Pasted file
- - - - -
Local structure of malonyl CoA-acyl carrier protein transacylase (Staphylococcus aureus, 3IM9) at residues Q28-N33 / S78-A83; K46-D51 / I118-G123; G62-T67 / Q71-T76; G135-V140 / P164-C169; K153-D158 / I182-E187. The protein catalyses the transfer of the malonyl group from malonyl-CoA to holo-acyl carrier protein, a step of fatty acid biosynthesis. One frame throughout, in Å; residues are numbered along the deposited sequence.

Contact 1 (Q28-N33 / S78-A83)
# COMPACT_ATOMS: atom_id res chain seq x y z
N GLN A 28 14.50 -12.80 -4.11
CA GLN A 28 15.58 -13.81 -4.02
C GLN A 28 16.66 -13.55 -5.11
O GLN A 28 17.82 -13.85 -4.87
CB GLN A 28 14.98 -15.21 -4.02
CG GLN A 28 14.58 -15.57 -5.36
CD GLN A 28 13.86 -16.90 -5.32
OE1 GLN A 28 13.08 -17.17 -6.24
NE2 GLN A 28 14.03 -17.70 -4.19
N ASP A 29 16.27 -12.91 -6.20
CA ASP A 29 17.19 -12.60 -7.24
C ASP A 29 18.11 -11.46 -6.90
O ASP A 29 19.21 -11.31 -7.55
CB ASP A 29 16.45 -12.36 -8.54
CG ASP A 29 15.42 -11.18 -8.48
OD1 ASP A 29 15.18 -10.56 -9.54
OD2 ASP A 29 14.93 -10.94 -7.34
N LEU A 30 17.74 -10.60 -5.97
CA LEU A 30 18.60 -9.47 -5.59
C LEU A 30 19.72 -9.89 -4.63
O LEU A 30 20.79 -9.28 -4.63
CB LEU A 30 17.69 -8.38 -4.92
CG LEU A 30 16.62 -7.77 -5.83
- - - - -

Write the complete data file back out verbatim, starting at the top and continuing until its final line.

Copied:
Local structure of malonyl CoA-acyl carrier protein transacylase (Staphylococcus aureus, 3IM9) at residues Q28-N33 / S78-A83; K46-D51 / I118-G123; G62-T67 / Q71-T76; G135-V140 / P164-C169; K153-D158 / I182-E187. The protein catalyses the transfer of the malonyl group from malonyl-CoA to holo-acyl carrier protein, a step of fatty acid biosynthesis. One frame throughout, in Å; residues are numbered along the deposited sequence.

Contact 1 (Q28-N33 / S78-A83)
# COMPACT_ATOMS: atom_id res chain seq x y z
N GLN A 28 14.50 -12.80 -4.11
CA GLN A 28 15.58 -13.81 -4.02
C GLN A 28 16.66 -13.55 -5.11
O GLN A 28 17.82 -13.85 -4.87
CB GLN A 28 14.98 -15.21 -4.02
CG GLN A 28 14.58 -15.57 -5.36
CD GLN A 28 13.86 -16.90 -5.32
OE1 GLN A 28 13.08 -17.17 -6.24
NE2 GLN A 28 14.03 -17.70 -4.19
N ASP A 29 16.27 -12.91 -6.20
CA ASP A 29 17.19 -12.60 -7.24
C ASP A 29 18.11 -11.46 -6.90
O ASP A 29 19.21 -11.31 -7.55
CB ASP A 29 16.45 -12.36 -8.54
CG ASP A 29 15.42 -11.18 -8.48
OD1 ASP A 29 15.18 -10.56 -9.54
OD2 ASP A 29 14.93 -10.94 -7.34
N LEU A 30 17.74 -10.60 -5.97
CA LEU A 30 18.60 -9.47 -5.59
C LEU A 30 19.72 -9.89 -4.63
O LEU A 30 20.79 -9.28 -4.63
CB LEU A 30 17.69 -8.38 -4.92
CG LEU A 30 16.62 -7.77 -5.83